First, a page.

How can you not love a book about a giant named Mr. Awesome whose pet robot builds a larger replica of Mr. Awesome that destroys the world? A dreamy, surrealistic quick read with the right mixture of punk and sass and playful language.

The giant poops ambrosia and falls into three month hibernation, waking up covered in sequins. After rejection on his wedding day by Glorious Jones, the giant goes on a scavenger hunt, finding a needle in a haystack, a 4 leaf clover, the meaning of life, a maraca.

Finder of lost kittens, fixer of potholes, I stride the sidewalks. I am a white American male of Scandinavian descent. I try to be a good citizen… I can lift an automobile if I have to. I can run fast. I am at ease with the lingo of the common folk, explaining complex truths in a down-to-earth slang accessible to all. I can leap one hundred yards from a standstill, if necessary. I have the skills to build a robot. Deep down I am just a regular guy.
I am a giant. My name is AWESOME.

Whenever people want an inspirational quote about marriage, I always fish this out:

I remember once when I rubbed pumpkin pie filling all over my face and nobody laughed, said Pendleton Potts. A few years later I said to Glorious Jones, Remember when I rubbed pumpkin pie filling all over my face and nobody laughed? And she said yes. I don’t know, I think that really sums up marriage.

A Happy Marriage

A deliriously good book, stellar writing of a tale of enduring love between Margaret and Enrique. Told between present and past, the story of Enrique’s falling madly in love at first sight with Margaret (after prompting his friend Bernard to produce her or admit that she is a figment of his imagination) and the story of Margaret’s declining health in a failed battle with bladder cancer.

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A Good Scent From a Strange Mountain

Someone recommended this book to me as “the best book of short stories, period.” Well, ok then, I had to check it out with such a bold declaration behind it. And I’m just confused by the boldness of said declaration; this is simply a good book, nothing great, surely not the greatest collection of short stories ever. More confusing is that this is a collection of stories from the Vietnamese-American perspective, written by an American author. After searching a bit, I found that Butler served in ‘Nam, which might account for some of his fascination with Vietnamese culture. But it lacks authenticity.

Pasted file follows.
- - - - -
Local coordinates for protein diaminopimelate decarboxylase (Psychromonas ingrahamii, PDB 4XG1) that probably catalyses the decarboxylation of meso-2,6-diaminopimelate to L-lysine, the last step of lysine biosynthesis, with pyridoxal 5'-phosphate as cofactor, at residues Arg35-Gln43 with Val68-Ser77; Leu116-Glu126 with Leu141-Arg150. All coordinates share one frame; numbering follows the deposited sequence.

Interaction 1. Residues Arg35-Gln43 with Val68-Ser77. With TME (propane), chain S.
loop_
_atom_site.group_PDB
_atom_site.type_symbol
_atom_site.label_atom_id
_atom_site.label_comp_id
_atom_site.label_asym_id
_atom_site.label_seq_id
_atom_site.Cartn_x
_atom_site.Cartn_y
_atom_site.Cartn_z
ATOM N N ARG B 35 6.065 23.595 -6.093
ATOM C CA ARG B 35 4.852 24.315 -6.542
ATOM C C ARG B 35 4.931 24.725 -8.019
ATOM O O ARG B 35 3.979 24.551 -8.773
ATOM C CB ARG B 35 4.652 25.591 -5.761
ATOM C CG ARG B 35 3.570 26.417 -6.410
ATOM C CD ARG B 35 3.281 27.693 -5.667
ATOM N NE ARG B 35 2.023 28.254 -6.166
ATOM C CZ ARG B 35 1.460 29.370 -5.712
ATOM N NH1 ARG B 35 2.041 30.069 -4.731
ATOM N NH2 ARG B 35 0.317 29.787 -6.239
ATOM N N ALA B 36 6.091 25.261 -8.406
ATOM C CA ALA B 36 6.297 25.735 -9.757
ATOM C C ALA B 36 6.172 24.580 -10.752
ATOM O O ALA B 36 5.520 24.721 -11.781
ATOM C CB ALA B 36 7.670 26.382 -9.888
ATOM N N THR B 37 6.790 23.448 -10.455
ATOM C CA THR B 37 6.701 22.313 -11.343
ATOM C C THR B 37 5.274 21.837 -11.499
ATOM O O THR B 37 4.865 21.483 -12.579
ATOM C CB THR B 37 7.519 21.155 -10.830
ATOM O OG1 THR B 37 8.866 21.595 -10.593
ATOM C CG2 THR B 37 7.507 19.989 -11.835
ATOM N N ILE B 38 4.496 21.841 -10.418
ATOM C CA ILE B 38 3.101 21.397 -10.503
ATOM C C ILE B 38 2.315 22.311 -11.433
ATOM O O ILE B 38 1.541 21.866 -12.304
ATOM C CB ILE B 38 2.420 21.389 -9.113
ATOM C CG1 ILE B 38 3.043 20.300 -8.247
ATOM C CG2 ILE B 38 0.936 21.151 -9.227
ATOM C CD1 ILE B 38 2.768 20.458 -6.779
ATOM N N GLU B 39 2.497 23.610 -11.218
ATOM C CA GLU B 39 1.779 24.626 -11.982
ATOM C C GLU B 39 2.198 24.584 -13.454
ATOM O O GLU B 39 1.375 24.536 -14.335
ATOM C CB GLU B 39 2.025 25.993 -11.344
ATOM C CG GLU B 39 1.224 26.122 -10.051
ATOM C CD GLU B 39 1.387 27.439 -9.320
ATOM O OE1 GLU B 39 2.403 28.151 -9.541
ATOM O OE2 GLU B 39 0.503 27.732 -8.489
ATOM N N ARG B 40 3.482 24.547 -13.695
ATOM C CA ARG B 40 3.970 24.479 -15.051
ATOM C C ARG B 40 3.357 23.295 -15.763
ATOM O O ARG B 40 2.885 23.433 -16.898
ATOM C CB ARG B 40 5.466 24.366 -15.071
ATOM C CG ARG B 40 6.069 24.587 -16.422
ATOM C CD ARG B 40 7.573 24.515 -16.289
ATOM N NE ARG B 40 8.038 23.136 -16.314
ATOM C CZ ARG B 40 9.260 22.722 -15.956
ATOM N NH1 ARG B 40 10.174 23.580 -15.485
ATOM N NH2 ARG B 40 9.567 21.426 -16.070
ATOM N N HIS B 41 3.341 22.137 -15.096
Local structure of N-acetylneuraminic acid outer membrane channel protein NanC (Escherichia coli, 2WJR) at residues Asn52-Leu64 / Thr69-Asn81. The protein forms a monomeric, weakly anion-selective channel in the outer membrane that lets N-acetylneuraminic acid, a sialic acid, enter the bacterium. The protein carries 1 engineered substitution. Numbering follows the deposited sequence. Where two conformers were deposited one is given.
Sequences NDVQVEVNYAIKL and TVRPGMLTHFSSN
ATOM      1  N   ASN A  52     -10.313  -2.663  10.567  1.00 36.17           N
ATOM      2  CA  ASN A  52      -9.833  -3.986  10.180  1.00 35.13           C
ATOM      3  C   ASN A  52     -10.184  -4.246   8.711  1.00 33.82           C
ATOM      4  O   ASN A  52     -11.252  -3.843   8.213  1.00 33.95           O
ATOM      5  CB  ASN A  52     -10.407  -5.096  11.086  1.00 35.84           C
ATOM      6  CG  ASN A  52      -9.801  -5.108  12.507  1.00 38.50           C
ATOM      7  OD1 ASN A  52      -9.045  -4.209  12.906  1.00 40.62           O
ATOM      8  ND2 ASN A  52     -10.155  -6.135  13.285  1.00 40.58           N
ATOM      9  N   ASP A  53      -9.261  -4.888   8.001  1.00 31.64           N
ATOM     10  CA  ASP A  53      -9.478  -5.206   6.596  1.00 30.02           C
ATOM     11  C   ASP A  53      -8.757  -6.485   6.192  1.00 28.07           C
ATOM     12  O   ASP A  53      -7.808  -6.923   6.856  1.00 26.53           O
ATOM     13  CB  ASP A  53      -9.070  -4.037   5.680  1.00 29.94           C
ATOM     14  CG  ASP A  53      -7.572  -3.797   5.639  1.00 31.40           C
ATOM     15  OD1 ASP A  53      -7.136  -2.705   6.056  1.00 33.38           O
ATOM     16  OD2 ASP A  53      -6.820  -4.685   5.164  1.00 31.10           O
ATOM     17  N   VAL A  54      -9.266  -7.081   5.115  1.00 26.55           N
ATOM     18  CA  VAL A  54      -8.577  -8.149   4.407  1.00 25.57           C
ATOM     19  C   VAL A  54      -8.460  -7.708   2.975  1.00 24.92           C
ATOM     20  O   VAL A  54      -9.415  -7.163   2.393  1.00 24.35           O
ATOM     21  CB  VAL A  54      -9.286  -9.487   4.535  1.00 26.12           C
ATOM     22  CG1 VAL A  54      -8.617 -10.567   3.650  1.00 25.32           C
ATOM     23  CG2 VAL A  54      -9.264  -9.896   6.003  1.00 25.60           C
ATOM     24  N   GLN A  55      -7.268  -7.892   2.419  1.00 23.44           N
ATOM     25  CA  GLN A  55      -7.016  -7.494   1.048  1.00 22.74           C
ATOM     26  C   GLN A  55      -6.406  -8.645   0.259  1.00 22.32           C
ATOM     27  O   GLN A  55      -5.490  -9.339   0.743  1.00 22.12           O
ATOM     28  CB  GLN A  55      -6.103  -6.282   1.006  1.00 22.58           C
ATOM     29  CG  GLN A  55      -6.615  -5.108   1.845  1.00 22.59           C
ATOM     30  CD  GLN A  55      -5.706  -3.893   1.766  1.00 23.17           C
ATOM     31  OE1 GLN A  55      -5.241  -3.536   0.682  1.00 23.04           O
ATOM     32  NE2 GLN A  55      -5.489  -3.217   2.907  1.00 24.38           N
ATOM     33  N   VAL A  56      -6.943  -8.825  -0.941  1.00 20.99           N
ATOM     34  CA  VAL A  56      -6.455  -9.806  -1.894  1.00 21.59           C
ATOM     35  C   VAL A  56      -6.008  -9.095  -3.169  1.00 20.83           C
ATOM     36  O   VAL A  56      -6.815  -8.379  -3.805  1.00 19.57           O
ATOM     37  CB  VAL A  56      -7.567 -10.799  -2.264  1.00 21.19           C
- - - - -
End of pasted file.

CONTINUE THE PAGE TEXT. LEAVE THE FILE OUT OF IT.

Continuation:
The only story I felt remotely captivated by was The American Couple, told from the perspective of a Vietnamese American woman settled in Louisiana, who won a trip to Puerta Vallarta on a game show and who drug her husband Vinh along with her unwillingly. They pair up with another couple who won their trip on another game show and explore the old movie set ruins of Night of the Iguana.
Reco’d by Eileen

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Apathy and Other Small Victories

One of those delightful minty books that melts in your mouth and leaves a pleasant aftertaste. I wouldn’t call it great literature, but it caused a few smiles during the quick perusal.
Shane becomes a temp at an insurance company where he spends most of his time avoiding work (alphabetizing files) by sleeping on the toilet, drunk. He’s in love with his landlord’s wife, having been asked to have sex with her in exchange for a $200 reduction in rent (the sex is characterized at first as “like two dead fish being slapped together by an off duty clown.”) He’s in a “relationship” with Gwen, who lectures him about becoming a better corporate citizen. He has a friendship with the deaf receptionist at his dentist’s office, who turns up dead. The cops beat down his door and find him sleeping one off in a pile of salt.
First line goodness: “I was stealing saltshakers again.”
“She’d given up on me ever playing witty sitcom couple with her, so she’d started taking on both parts herself, feeding herself lines and then driving them home for canned laughs. Watching someone banter with themselves is fucking creepy. I felt like Howdy Doody.”

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The Last Good Kiss

My expectations might have been too high for this book. I like my noir books well written, not packed to the gills with adjectives falling all over each other. Crumley would have benefited from an editor, to be sure. Detective sent to find a wandering husband, following in his wake for bar after bar across the West and finally catching up to him in Sonoma, CA, where a famous beer-drinking dog holds forth. The detective finds the famous poet three sheets to the wind, gets into a bar fight that leaves the writer with a bullet in his arse, and befriends him. A convoluted tale then unfolds, trying to track down the missing daughter of the bar owner, who’s been gone for 10 years.
Nothing good here, move along.

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Escape from Cubicle Nation

Surprisingly easy to read, great practical advice for getting off your arse and trying your hand at entrepreneurship. Fail quickly and move on to the next idea. Perfection is a waste of time. A financial cushion is nice, but without one you have a fire lit under you to get moving. Have an advisory team of lawyer/accountant/banker/insurance specialist.

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